Which Joe gave his name to ‘sloppy joes’? We look at five interesting sandwiches and their lexical origins.
1‘she looked so forlorn that Maggie's heart lurched’
unhappy, sad, miserable, sorrowful, dejected, despondent, disconsolate, wretched, abject, morose, regretful, broken-hearted, heartbroken, down, downcast, dispirited, downhearted, heavy-hearted, crestfallen, depressed, melancholy, blue, gloomy, glum, mournful, despairing, doleful, woebegone, woeful, tearful, long-faced, joyless, cheerless, out of sorts
pitiful, pitiable, heart-rending, piteous, pathetic, uncared-for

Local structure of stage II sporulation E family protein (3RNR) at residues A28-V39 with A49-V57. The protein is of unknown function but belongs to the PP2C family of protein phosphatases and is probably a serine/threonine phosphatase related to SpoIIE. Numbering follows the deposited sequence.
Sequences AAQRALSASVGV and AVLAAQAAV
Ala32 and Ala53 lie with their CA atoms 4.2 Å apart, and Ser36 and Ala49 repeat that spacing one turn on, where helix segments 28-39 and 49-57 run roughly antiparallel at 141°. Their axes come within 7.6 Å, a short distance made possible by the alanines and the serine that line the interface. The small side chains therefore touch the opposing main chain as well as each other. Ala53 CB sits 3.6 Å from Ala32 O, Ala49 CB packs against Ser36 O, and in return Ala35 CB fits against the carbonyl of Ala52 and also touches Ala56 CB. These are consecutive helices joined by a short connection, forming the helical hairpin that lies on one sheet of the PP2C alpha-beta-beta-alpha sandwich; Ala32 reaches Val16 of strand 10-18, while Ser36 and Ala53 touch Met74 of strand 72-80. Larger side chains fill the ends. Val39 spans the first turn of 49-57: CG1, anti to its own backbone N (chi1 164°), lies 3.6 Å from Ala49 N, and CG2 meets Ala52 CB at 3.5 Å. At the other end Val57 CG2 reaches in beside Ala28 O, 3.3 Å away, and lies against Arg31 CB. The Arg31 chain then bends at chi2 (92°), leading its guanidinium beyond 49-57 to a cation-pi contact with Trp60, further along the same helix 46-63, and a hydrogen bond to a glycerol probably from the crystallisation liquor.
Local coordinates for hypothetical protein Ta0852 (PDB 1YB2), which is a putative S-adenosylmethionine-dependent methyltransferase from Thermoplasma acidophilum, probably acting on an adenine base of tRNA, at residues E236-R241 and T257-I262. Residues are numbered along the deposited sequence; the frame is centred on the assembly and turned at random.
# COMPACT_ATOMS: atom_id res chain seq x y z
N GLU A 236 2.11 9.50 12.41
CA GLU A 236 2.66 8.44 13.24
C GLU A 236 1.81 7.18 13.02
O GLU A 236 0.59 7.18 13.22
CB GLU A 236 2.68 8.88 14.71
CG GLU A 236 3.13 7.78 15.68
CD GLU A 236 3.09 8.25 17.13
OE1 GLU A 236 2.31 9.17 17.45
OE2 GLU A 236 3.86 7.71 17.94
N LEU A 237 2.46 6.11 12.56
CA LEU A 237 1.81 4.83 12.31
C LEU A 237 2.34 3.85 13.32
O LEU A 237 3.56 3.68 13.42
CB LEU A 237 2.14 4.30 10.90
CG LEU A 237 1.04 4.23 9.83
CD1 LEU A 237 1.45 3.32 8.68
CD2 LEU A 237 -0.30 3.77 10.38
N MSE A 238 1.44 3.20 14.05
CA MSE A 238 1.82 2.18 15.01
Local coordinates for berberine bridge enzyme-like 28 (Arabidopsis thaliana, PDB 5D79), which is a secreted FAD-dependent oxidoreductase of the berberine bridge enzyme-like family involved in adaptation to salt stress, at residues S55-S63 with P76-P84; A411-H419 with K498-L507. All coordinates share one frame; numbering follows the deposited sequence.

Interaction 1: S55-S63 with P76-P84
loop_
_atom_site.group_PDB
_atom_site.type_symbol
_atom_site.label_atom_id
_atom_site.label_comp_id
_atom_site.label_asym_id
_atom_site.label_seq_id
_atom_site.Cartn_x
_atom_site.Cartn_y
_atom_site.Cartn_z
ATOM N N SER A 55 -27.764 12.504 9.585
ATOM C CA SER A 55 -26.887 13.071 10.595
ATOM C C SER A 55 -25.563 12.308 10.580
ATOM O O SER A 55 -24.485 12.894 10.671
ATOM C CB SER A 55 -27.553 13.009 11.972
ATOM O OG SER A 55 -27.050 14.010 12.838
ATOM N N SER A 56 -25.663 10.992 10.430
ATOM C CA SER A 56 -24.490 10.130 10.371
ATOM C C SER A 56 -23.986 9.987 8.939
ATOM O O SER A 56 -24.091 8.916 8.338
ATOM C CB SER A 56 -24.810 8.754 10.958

informal down in the mouth, down in the dumps, fed up
2‘Brooke End signal box was left to stand forlorn’
desolate, deserted, abandoned, forsaken, forgotten, neglected
3‘his voice rose in a forlorn attempt to drown the racket’
hopeless, with no chance of success, beyond hope
useless, futile, pointless, purposeless, vain, unavailing, nugatory
We take a look at several popular, though confusing, punctuation marks.
From Afghanistan to Zimbabwe, discover surprising and intriguing language facts from around the globe.
The definitions of ‘buddy’ and ‘bro’ in the OED have recently been revised. We explore their history and increase in popularity.